Ski and snowboard pioneers to be inducted into U.S. Ski and Snowboard Hall of Fame
Steamboat Springs — The pride of Steamboat Springs — or at least some of it — took to a small stage in Bear River Bar and Grill Friday, Olympians Johnny Spillane, Nelson Carmichael, Caroline Lalive Carmichael and Todd Wilson were joined by Penny Fletcher, mother to two Olympians, to speak about how a small city in Northwest Colorado came to produce athletes like themselves.
Some, like Spillane, were born in the city and first learned to ski on the slopes that surrounded it.
But, Steamboat Springs didn’t become the world-leading producer of Winter Olympians simply from its own supply of young skiers. It’s long been a rallying point for talented skiers from elsewhere hoping to take the next step.
“My family handpicked Steamboat Springs,” said Lalive Carmichael, a three-time Olympian and native Californian who now coaches the Steamboat Springs Winter Sports Club Alpine program. “My parents wanted to find a good community, and schools were really important. They wanted to find a place we could be together, and Steamboat fit the bill perfectly.”
This weekend, the city is welcoming a flock of skiers and they have something more in common with Lalive Carmichael than simply the ability to carve a turn.
Like her, they’re among the world’s best, and like her, they were pulled to Steamboat Springs by its proud skiing heritage.
That heritage helped draw the U.S. Ski and Snowboard Hall of Fame to Steamboat Springs for its annual induction ceremony, and Saturday night at the Steamboat Grand at the base of Steamboat Ski Area, 10 of the finest skiers, snowboarders and winter sports innovators the nation has known will be inducted into the elite group.
This year’s list of inductees includes a wide variety who helped widen the sport to include everything from new athletes to new slopes.
— Jeannie Thoren helped expand skiing for women. Women could ski before she came along, of course, but she designed equipment that better suited them, considering their smaller foot size and lower center of gravity.
— Bob Smith helped ensure men and women already skiing were enjoying themselves thanks to the goggles he patented that came with breathable-vent foam around the edges. He founded Smith Optics, then and now one of the first names in goggles. Smith died in 2012 at 78.
— Ross Powers was one of the country’s first great Olympic snowboarders. He earned a bronze medal at the 1998 Winter Olympics, then outdid himself, taking gold in Salt Lake City in 2002.
— Ralph Miller was one of the country’s best skiers in the 1950s, back when being a competitive skier didn’t mean choosing a discipline to focus on. Then, it meant finding a way to focus on four — downhill, slalom, jumping and cross country skiing. He set the world speed skiing record at 109.75 miles per hour in 1955, and it stood until 1970.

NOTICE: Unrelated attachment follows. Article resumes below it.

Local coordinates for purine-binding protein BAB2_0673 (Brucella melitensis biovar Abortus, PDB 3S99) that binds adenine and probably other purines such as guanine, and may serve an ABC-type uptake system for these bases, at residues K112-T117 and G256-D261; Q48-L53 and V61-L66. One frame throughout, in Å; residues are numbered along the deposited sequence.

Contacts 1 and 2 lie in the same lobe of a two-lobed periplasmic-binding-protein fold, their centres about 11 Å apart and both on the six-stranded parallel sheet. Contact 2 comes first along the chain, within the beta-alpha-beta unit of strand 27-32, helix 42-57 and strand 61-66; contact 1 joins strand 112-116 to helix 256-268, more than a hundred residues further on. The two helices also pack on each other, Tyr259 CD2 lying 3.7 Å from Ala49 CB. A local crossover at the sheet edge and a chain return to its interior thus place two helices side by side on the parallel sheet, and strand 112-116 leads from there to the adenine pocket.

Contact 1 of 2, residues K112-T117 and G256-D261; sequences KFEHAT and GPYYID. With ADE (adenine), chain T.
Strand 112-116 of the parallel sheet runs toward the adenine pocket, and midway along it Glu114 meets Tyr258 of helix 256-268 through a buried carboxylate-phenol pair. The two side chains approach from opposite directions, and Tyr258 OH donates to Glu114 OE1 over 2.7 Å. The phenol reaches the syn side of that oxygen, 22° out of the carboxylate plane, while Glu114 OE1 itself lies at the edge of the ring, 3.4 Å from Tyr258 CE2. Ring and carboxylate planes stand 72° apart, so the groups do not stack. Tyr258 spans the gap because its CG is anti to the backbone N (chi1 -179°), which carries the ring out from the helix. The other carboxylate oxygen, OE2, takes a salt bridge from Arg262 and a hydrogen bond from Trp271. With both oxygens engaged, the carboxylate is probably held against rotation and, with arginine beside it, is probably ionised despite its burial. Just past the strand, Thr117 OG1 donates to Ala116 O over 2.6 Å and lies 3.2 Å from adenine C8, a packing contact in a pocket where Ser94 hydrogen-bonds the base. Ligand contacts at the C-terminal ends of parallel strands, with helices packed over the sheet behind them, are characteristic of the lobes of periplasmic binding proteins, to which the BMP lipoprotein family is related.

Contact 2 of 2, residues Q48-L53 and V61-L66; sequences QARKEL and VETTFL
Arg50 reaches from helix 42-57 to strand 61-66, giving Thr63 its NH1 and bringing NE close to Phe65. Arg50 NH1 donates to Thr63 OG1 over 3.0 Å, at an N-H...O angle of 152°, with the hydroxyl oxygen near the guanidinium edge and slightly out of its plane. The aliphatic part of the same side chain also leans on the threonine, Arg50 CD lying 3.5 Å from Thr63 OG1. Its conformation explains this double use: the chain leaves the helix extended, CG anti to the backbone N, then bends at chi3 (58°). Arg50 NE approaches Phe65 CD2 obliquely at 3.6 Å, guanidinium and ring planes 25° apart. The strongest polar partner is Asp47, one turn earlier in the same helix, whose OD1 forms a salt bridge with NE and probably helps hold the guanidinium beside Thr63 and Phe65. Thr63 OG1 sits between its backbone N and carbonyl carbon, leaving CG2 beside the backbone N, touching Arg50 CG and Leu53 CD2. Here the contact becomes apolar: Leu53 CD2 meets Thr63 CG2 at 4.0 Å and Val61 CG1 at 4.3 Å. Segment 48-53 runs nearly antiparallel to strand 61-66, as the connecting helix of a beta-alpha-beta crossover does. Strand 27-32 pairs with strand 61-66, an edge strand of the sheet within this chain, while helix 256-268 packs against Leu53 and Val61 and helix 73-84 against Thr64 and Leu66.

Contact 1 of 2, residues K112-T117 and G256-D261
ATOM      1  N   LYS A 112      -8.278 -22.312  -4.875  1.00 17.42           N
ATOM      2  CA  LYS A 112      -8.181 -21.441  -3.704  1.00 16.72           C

— Chris Davenport is at the other end of the spectrum, but with the same thread of wild excitement in his achievements. He established himself as perhaps the greatest big mountain skier in the world, not just for his podium performances in events, but for ticking off jaw-dropping accomplishments that have included skiing all 54 of Colorado’s 14,000-foot peaks and skiing the Lhotse face of Mount Everest.
— Joe Cushing helped people get to the slopes, leading the way in designing ski areas throughout his long career. He worked on more than 400 projects, including many throughout the United States and in Colorado, such as Copper Mountain and Keystone, and Deer Valley in Utah.
— Curt Chase helped train up those skiers once they were on the slopes, and he started with the the 10th Mountain Division in World War II, training the unit in survival skills in 1943. He later moved to Aspen and became a ski instructing legend, leading ski schools there for 22 years and helping found the Professional Ski Instructors of America. He died in June at 91.
— John McMurtry, meanwhile, followed his own skiing career with a long stint coaching with the U.S. Ski Team. Among his accomplishments there was helping guide Steamboat Springs’ Deb Armstrong to gold in the 1984 Winter Olympics. He also helped develop the structure for the United States Ski and Snowboard Association’s regional development program, which still today funnels skiers from around the country onto the U.S. Ski Team.
— Erik Schlopy will enter the hall as one of the top Alpine racers of his generation, his career highlighted by a third-place finish at the World Championships and a wildly successful stint on the World Pro Skiing circuit in the late 1990s. The New York native is a three-time Olympian who made six World Championship teams from 1993 to 2007. His absurdly long, successful career stretched 18 years.
— Kristina Koznick, a product of the elite slalom skiing factory in Buck Hill, Minnesota, established herself as one of the world’s best slalom skiers during her career in the 1990s through the early 2000s. She twice finished second in the race in the season-long FIS World Cup slalom title, in 1998 and 2002, and won the U.S. national slalom title five times, with three second-place finishes on top of that. She won six World Cup slalom races and was on the podium 20 times.
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